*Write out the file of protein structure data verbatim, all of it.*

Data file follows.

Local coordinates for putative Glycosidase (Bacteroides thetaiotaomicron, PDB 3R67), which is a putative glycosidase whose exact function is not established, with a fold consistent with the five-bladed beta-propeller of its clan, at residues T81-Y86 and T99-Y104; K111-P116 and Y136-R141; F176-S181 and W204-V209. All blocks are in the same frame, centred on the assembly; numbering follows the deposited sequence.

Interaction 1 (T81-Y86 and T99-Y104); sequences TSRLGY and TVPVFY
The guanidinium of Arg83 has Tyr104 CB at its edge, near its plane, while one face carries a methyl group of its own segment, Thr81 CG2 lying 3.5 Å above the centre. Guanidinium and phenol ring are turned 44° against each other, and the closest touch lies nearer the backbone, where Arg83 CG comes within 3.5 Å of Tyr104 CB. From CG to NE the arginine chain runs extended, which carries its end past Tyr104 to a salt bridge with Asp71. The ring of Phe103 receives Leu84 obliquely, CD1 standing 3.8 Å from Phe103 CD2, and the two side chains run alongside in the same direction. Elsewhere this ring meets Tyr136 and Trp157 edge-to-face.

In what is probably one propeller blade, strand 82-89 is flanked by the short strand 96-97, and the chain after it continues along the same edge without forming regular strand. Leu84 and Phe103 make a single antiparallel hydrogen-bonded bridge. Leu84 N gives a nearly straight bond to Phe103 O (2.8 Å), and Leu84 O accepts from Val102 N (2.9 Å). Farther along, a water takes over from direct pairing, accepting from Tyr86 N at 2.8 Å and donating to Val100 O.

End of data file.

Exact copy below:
Local coordinates for putative Glycosidase (Bacteroides thetaiotaomicron, PDB 3R67), which is a putative glycosidase whose exact function is not established, with a fold consistent with the five-bladed beta-propeller of its clan, at residues T81-Y86 and T99-Y104; K111-P116 and Y136-R141; F176-S181 and W204-V209. All blocks are in the same frame, centred on the assembly; numbering follows the deposited sequence.

Interaction 1 (T81-Y86 and T99-Y104); sequences TSRLGY and TVPVFY
The guanidinium of Arg83 has Tyr104 CB at its edge, near its plane, while one face carries a methyl group of its own segment, Thr81 CG2 lying 3.5 Å above the centre. Guanidinium and phenol ring are turned 44° against each other, and the closest touch lies nearer the backbone, where Arg83 CG comes within 3.5 Å of Tyr104 CB. From CG to NE the arginine chain runs extended, which carries its end past Tyr104 to a salt bridge with Asp71. The ring of Phe103 receives Leu84 obliquely, CD1 standing 3.8 Å from Phe103 CD2, and the two side chains run alongside in the same direction. Elsewhere this ring meets Tyr136 and Trp157 edge-to-face.

In what is probably one propeller blade, strand 82-89 is flanked by the short strand 96-97, and the chain after it continues along the same edge without forming regular strand. Leu84 and Phe103 make a single antiparallel hydrogen-bonded bridge. Leu84 N gives a nearly straight bond to Phe103 O (2.8 Å), and Leu84 O accepts from Val102 N (2.9 Å). Farther along, a water takes over from direct pairing, accepting from Tyr86 N at 2.8 Å and donating to Val100 O.